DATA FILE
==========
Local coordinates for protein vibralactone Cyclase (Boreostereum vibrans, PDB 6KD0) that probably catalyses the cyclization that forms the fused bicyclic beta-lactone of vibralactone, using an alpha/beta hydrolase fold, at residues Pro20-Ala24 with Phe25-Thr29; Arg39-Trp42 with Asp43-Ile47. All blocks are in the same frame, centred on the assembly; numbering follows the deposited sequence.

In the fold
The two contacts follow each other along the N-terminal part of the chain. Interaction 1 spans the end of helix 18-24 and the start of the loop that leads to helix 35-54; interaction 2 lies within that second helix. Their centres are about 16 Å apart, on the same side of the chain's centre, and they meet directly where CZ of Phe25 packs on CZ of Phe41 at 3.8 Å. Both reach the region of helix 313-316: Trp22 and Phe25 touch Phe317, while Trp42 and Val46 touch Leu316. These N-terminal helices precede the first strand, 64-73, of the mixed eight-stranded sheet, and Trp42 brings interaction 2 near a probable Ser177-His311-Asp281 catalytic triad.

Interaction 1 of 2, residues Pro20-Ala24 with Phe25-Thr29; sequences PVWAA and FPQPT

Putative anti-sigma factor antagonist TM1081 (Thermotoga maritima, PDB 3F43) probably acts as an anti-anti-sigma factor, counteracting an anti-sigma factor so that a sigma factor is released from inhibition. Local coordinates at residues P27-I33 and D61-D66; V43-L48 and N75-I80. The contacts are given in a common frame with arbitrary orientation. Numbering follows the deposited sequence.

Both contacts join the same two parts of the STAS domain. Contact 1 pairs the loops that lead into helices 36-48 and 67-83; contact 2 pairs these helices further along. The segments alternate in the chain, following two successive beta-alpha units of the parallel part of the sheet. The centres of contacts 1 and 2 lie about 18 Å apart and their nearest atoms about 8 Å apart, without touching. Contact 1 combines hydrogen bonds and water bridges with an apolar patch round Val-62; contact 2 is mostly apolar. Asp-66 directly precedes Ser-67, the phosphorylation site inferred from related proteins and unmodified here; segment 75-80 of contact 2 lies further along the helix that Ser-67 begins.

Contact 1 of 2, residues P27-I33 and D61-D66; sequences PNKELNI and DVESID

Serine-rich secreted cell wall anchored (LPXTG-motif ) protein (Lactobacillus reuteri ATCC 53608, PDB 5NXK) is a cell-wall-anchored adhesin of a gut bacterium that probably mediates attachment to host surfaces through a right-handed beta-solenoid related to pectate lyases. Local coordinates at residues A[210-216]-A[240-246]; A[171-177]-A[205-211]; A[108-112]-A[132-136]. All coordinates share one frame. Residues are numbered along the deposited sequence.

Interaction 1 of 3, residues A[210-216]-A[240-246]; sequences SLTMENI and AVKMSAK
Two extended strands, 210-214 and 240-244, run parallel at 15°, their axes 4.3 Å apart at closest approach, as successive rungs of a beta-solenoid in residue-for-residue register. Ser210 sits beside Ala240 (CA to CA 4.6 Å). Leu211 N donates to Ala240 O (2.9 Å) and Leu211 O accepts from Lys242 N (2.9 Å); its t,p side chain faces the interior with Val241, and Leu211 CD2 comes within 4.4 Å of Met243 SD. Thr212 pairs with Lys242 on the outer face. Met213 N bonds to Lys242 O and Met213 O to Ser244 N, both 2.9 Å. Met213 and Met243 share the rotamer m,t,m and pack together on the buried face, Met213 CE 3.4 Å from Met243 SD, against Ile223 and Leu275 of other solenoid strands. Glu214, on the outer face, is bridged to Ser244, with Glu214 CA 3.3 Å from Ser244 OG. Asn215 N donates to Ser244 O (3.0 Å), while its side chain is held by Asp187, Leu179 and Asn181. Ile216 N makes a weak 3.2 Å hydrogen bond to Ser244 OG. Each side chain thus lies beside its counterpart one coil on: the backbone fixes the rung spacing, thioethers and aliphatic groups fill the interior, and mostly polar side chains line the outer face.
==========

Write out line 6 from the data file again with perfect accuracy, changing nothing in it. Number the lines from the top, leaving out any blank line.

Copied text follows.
Both contacts join the same two parts of the STAS domain. Contact 1 pairs the loops that lead into helices 36-48 and 67-83; contact 2 pairs these helices further along. The segments alternate in the chain, following two successive beta-alpha units of the parallel part of the sheet. The centres of contacts 1 and 2 lie about 18 Å apart and their nearest atoms about 8 Å apart, without touching. Contact 1 combines hydrogen bonds and water bridges with an apolar patch round Val-62; contact 2 is mostly apolar. Asp-66 directly precedes Ser-67, the phosphorylation site inferred from related proteins and unmodified here; segment 75-80 of contact 2 lies further along the helix that Ser-67 begins.